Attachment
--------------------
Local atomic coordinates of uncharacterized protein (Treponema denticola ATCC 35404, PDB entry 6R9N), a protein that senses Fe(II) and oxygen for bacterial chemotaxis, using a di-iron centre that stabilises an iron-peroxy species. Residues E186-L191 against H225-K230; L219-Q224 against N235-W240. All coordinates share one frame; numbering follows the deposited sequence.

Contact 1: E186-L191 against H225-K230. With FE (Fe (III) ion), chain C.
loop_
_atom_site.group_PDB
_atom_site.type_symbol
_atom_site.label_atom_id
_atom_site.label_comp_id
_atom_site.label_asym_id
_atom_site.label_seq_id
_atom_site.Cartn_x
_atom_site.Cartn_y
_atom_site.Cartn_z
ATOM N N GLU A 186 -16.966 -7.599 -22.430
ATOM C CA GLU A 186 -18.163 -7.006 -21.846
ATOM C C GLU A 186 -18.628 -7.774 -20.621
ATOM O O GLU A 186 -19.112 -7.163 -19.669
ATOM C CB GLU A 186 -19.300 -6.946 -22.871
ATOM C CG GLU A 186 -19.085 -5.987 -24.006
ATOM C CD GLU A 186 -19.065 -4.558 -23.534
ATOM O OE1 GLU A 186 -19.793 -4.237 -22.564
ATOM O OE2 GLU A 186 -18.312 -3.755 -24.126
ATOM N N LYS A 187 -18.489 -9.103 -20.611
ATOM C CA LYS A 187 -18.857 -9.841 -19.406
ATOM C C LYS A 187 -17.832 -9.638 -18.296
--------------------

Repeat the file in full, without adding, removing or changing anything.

Local atomic coordinates of uncharacterized protein (Treponema denticola ATCC 35404, PDB entry 6R9N), a protein that senses Fe(II) and oxygen for bacterial chemotaxis, using a di-iron centre that stabilises an iron-peroxy species. Residues E186-L191 against H225-K230; L219-Q224 against N235-W240. All coordinates share one frame; numbering follows the deposited sequence.

Contact 1: E186-L191 against H225-K230. With FE (Fe (III) ion), chain C.
loop_
_atom_site.group_PDB
_atom_site.type_symbol
_atom_site.label_atom_id
_atom_site.label_comp_id
_atom_site.label_asym_id
_atom_site.label_seq_id
_atom_site.Cartn_x
_atom_site.Cartn_y
_atom_site.Cartn_z
ATOM N N GLU A 186 -16.966 -7.599 -22.430
ATOM C CA GLU A 186 -18.163 -7.006 -21.846
ATOM C C GLU A 186 -18.628 -7.774 -20.621
ATOM O O GLU A 186 -19.112 -7.163 -19.669
ATOM C CB GLU A 186 -19.300 -6.946 -22.871
ATOM C CG GLU A 186 -19.085 -5.987 -24.006
ATOM C CD GLU A 186 -19.065 -4.558 -23.534
ATOM O OE1 GLU A 186 -19.793 -4.237 -22.564
ATOM O OE2 GLU A 186 -18.312 -3.755 -24.126
ATOM N N LYS A 187 -18.489 -9.103 -20.611
ATOM C CA LYS A 187 -18.857 -9.841 -19.406
ATOM C C LYS A 187 -17.832 -9.638 -18.296